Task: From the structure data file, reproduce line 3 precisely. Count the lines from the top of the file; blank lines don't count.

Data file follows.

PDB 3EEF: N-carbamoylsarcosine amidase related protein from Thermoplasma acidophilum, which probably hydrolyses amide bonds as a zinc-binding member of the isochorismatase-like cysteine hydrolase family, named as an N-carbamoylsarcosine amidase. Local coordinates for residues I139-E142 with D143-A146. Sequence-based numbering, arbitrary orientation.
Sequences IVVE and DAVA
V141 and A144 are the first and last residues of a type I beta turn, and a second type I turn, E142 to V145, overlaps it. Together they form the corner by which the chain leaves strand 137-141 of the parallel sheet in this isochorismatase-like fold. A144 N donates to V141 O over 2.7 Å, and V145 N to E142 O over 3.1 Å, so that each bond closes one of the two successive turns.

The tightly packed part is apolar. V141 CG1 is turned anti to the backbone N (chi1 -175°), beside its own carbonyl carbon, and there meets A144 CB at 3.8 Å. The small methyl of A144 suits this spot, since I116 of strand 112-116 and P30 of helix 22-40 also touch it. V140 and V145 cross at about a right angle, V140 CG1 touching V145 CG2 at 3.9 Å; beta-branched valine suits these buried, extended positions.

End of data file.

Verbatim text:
V141 and A144 are the first and last residues of a type I beta turn, and a second type I turn, E142 to V145, overlaps it. Together they form the corner by which the chain leaves strand 137-141 of the parallel sheet in this isochorismatase-like fold. A144 N donates to V141 O over 2.7 Å, and V145 N to E142 O over 3.1 Å, so that each bond closes one of the two successive turns.